An excavator is a large construction machine made for digging into the ground with its bucket to extract earth or other material to create trenches, holes and foundations. It usually runs off diesel fuel and, depending on the size of the equipment, can be used on a medium to large job-sites.
A standard hydraulic excavator structure consists of:
- Hydraulic Arm (comprising a boom, arm, bucket, and the required cylinders)
- The House which is a swing platform (containing cab, counterweight, engine and pumps for hydraulics) and has the ability to rotate 360 degrees on its own axis.
- Undercarriage with tracks or, occasionally, wheels.
Common uses of a hydraulic excavator
The hydraulic excavator’s main functions are to excavate, rotate, move, load, mobilise and demobilise objects.
Some examples of these activities are:
- Trenching in construction work for pipes, drains and cables to be installed.
- Digging ditches, foundations, and ramps in construction, agriculture and mining.
- Excavation of materials and structures in building work.
- Demolition, using a hydraulic hammer or even a wrecking ball as attachments.
- Load handling – loading or unloading large or heavy materials.
The load capacity of hydraulic excavators depends on the size of the equipment, which ranges from mini-excavators which can manage under 7 tons, to large units which work with loads of 45 to 80 tons.
Where does a hydraulic excavator’s power come from?
Excavators are powered by diesel due to the extreme efficiency from maximum horsepower being obtained from the engines. The tracks and the hydraulic pumps used to raise and extend the excavator’s arm are powered by the diesel engine. The forward and reverse movements of the unit, as well as that of the arm, are all controlled from the operator’s cabin via various pedals and levers.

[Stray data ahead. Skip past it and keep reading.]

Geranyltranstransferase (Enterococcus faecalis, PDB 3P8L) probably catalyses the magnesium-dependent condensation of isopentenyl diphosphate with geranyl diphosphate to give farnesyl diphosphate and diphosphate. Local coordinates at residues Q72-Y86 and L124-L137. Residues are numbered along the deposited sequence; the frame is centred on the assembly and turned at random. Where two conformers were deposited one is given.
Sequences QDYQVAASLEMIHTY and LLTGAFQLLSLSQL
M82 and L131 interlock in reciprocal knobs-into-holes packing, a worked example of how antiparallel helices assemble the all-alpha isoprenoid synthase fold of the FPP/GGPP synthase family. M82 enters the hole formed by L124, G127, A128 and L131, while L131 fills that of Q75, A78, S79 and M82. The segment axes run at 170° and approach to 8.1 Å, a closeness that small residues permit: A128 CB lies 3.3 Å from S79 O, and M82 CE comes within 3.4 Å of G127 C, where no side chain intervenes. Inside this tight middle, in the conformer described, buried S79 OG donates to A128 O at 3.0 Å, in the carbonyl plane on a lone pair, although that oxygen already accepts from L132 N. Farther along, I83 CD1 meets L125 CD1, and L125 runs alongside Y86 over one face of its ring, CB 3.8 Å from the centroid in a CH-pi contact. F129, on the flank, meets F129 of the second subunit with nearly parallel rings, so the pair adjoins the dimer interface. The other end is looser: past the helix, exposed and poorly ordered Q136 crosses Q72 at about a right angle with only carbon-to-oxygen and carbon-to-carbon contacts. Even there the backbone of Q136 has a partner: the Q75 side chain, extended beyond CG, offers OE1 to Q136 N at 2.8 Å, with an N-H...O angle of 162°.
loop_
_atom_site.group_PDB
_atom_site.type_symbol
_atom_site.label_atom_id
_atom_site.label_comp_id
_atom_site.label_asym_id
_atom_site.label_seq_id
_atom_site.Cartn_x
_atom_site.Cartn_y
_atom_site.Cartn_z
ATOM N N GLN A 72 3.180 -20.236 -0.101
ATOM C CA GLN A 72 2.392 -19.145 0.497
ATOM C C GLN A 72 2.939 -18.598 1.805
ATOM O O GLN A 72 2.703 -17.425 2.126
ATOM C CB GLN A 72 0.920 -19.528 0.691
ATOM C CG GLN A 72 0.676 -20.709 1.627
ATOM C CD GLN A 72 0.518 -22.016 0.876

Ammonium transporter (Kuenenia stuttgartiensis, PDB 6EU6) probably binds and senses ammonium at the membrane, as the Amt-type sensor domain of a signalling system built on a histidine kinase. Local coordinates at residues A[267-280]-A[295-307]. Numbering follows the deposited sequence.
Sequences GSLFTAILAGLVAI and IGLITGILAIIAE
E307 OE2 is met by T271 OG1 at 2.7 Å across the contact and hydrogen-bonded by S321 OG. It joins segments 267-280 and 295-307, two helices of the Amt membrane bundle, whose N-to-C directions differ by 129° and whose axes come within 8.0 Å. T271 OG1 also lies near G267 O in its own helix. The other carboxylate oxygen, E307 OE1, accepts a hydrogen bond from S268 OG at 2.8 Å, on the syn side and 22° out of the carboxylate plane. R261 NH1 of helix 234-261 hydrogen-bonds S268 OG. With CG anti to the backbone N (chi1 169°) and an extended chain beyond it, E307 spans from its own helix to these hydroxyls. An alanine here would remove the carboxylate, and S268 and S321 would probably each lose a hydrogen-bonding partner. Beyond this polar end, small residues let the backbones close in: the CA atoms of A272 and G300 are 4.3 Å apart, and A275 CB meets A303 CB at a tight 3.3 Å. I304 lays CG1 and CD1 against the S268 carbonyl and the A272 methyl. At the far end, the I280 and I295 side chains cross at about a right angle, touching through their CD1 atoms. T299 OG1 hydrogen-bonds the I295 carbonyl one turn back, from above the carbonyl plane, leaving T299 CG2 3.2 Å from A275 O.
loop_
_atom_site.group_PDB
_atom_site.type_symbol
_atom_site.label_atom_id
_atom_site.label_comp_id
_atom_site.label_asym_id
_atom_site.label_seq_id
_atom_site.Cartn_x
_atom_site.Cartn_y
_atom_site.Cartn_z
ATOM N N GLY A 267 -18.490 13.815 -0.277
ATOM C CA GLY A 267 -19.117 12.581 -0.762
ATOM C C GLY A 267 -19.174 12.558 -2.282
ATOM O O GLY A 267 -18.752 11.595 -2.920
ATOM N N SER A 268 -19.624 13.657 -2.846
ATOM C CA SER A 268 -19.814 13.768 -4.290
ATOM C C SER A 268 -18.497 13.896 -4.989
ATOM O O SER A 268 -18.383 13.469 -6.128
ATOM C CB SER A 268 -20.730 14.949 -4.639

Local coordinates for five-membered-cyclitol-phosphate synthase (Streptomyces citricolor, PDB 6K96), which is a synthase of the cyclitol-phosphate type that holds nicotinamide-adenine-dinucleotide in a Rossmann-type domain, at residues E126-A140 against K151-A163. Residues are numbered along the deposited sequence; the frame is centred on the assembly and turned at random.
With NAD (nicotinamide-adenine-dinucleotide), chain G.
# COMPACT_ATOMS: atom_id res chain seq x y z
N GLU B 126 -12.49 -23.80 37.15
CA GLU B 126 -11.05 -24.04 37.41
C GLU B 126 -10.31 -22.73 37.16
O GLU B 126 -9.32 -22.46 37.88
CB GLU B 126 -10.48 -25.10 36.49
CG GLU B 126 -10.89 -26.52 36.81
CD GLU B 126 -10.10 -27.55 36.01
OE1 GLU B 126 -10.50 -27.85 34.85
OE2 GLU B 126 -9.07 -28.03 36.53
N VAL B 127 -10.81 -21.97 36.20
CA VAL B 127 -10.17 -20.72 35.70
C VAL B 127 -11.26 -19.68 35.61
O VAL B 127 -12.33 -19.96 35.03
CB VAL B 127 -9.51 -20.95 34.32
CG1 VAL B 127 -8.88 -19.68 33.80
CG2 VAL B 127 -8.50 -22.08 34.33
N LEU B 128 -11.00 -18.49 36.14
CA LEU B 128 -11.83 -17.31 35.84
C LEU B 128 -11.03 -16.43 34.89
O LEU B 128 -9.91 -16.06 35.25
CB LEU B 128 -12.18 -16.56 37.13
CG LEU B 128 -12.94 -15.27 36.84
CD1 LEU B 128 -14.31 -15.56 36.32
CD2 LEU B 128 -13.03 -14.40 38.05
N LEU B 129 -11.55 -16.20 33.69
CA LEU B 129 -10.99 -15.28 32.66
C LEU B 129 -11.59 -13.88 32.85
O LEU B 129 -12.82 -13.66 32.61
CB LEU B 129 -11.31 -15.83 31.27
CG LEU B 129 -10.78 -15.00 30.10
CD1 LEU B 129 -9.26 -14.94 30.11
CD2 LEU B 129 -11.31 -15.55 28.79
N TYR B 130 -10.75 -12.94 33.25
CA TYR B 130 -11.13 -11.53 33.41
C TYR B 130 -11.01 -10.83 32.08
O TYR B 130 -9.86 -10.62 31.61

Track Steering in Excavators
Tracks are made of multiple components which become ridged once fitted to the excavator. The tracks (made up of track shoes bolted together into a circular track) surround the gears which receive their power from the engine via the driveshaft. The tracks move the digger in a straight line, backwards and forwards when the gears are engaged.
The excavator is turned by the operator stopping one track in place and moving the other track which spins the entire unit around. A very experienced operator can even turn the unit in a tighter space by engaging ‘reverse’ on one track and ‘forward’ on the other, which is a great accomplishment.
How does the excavator arm move?
The arm movement on excavators is 100% hydraulically controlled. The excavator’s arm forms part of the lower frame chassis. The arm consists of two sections – the boom (the section from the excavator to the arm) and the arm (from the boom to the bucket) which are joined by a hinge. Both arm and bucket are controlled by three separate hydraulic cylinders, which operate together to allow the arm to extend and retract.
- Piston one is attached beneath the boom and when it is extended, the arm lifts up.
- The second piston is attached to the top of the arm and this gives more reach by raising and lowering the arm.
- The third piston controls the motion of the bucket to enable it to scoop and dig.
Komatsu Excavators for all sizes of job sites
MMI is the official Komatsu dealer for Zimbabwe offering over 20 different excavators and shovels in this region, as well as being a global leader in the supply of Japanese-engineered mining, construction, earthmoving and utility equipment in Southern Africa. The MoJo Motor Industries (MMI) Team comes with over fifty-four years of combined experience in automotive, construction and mining equipment sales and support. MMI is the official Komatsu dealer for Zimbabwe. Please direct all your pre-sales or equipment enquiries on excavators to our friendly staff.